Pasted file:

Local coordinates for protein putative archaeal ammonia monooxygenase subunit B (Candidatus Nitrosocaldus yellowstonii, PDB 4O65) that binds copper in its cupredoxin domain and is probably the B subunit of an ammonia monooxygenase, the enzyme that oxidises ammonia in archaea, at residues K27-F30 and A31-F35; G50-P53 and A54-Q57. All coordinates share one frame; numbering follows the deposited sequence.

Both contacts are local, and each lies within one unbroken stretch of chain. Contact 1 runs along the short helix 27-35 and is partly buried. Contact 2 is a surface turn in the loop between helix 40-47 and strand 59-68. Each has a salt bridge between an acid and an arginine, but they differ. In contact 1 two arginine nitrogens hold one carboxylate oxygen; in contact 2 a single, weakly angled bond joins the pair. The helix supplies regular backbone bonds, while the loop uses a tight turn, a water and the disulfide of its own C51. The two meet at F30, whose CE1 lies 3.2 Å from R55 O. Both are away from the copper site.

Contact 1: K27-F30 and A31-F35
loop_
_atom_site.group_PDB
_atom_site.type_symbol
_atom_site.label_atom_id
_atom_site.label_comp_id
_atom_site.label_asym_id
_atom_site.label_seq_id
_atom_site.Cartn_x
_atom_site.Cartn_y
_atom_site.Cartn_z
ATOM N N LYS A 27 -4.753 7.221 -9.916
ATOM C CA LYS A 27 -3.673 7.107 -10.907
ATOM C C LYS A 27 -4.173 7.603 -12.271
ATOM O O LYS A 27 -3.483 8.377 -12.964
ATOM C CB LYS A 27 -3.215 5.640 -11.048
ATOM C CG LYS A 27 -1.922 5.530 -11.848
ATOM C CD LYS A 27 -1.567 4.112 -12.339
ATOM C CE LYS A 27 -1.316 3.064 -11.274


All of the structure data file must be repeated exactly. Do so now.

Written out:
Local coordinates for protein putative archaeal ammonia monooxygenase subunit B (Candidatus Nitrosocaldus yellowstonii, PDB 4O65) that binds copper in its cupredoxin domain and is probably the B subunit of an ammonia monooxygenase, the enzyme that oxidises ammonia in archaea, at residues K27-F30 and A31-F35; G50-P53 and A54-Q57. All coordinates share one frame; numbering follows the deposited sequence.

Both contacts are local, and each lies within one unbroken stretch of chain. Contact 1 runs along the short helix 27-35 and is partly buried. Contact 2 is a surface turn in the loop between helix 40-47 and strand 59-68. Each has a salt bridge between an acid and an arginine, but they differ. In contact 1 two arginine nitrogens hold one carboxylate oxygen; in contact 2 a single, weakly angled bond joins the pair. The helix supplies regular backbone bonds, while the loop uses a tight turn, a water and the disulfide of its own C51. The two meet at F30, whose CE1 lies 3.2 Å from R55 O. Both are away from the copper site.

Contact 1: K27-F30 and A31-F35
loop_
_atom_site.group_PDB
_atom_site.type_symbol
_atom_site.label_atom_id
_atom_site.label_comp_id
_atom_site.label_asym_id
_atom_site.label_seq_id
_atom_site.Cartn_x
_atom_site.Cartn_y
_atom_site.Cartn_z
ATOM N N LYS A 27 -4.753 7.221 -9.916
ATOM C CA LYS A 27 -3.673 7.107 -10.907
ATOM C C LYS A 27 -4.173 7.603 -12.271
ATOM O O LYS A 27 -3.483 8.377 -12.964
ATOM C CB LYS A 27 -3.215 5.640 -11.048
ATOM C CG LYS A 27 -1.922 5.530 -11.848
ATOM C CD LYS A 27 -1.567 4.112 -12.339
ATOM C CE LYS A 27 -1.316 3.064 -11.274